Supervisors Adopt Rules for Events
by Patrick Band
On Tuesday, the Napa County Board of Supervisors heard an update on change made last year to the county’s Special Events Ordinance. The rules govern permit requirements for event of 50 or more people on county-owned roads, although many events are also required to get a permit from Caltrans, local jurisdictions, and contract with agencies like CHP or ambulance providers as well.
Last year’s changes included limits on the number of events per month and a ban on relay-type events up valley, among several other more administrative changes. The Napa Valley Register wrote a good summary of those changes (here). Following these rule changes, not a single valid complaint was filed against any running or cycling event in 2016.
Nevertheless, as part of Tuesday’s report, staff recommended what Supervisor Brad Wagenknecht termed a “draconian” proposal to ban events for 5 years if they receive a single complaint in two consecutive years. In our comment letter to the Board (which you can read here), we suggested that instead of adopting harsh new rules, the County should take a more collaborative approach if and when issues arise.
Although not on the agenda for discussion, Calistoga Mayor (and Chamber exec) Chris Canning made a compelling case for revising last year’s ban on up-valley relay events. He noted that both Ragnar and the more low-key Golden Gate relay bring significant business to his community in the form of hotel stays, and increased restaurant and retail sales. It remains to be seen if Supervisors would be open to revising the ban to allow these events to come back under a more limited scope.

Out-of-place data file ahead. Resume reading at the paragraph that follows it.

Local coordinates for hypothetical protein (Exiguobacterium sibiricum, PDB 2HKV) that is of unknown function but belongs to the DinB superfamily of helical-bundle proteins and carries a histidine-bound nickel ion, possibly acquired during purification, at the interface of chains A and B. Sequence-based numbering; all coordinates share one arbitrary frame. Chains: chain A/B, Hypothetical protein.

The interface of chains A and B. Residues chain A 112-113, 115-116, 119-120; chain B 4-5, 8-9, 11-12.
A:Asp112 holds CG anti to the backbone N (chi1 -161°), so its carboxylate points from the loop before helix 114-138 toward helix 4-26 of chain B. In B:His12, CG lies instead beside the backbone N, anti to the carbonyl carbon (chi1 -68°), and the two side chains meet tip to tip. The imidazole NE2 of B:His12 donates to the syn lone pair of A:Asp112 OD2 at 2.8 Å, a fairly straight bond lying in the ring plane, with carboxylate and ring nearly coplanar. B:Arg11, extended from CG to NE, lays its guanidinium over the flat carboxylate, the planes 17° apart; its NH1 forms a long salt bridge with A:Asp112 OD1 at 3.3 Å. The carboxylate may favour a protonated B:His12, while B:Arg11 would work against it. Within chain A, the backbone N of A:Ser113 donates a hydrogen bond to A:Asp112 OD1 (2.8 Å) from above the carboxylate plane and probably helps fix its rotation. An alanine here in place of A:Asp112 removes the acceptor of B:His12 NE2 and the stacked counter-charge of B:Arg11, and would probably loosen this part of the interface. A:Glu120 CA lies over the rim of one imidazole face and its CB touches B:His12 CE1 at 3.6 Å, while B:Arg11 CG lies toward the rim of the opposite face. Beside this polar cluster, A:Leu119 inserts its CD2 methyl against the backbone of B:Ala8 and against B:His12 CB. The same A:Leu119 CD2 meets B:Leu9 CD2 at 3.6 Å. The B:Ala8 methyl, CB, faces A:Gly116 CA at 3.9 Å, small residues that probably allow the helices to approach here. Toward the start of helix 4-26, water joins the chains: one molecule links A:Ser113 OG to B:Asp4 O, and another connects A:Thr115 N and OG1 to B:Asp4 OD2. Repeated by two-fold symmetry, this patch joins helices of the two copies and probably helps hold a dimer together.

Ultimately, the Board decided to adopt a “three strikes” policy for events that violate the terms of their permit, which while not perfect provides enough flexibility to allow events to address any issues. What remains unclear is exactly what types of complaints will count as a strike – due to the way permit language is written, it is nearly impossible to conduct an event without some technical violation. Our hope is that the County and other agencies will continue to approach this in an open, transparent, and collaborative process that takes in to account the details of each case.
The Board also provide direction to staff to eliminate a long-standing permit exemption for cycling events that adhere to the California Vehicle Code. Although infrequently used, this exemption had provided smaller events that don’t require traffic controls a more streamlined process.
All told, Supervisors took action on six elements of the Special Events process:
1 – Date Reservation Timing – permit application window opens the first week of each month for events proposed for that month one year hence. First-come basis for any later applications.
2 – Application Deposit – Require deposits 90 days out (along with full permit application) rather than 6-months out.
3 – Fee Waivers – Allow events to receive a permit fee waiver if they commit to giving 25% of net proceeds to a Napa County-based 501(c)3 and 501(c)4 nonprofit.
4 – Blackout Dates – Direct staff to allow events on previously “blacked-out” dates, including Bottlerock, Auction, or NASCAR weekend, so long as public safety needs are met.
5 – Complaint Process – Adopt a “three strikes” approach to complaints, with final result being a one-year time-out if violation are not resolved.
6 – Ordinance Exemptions – Eliminate a long-standing exemption to cycling events that follow rules of the road. All events must go through the full permit process.
Got questions about the changes, or how this might impact your favorite local cycling or running event? Send us an email to firstname.lastname@example.org, or leave a comment on our Facebook page.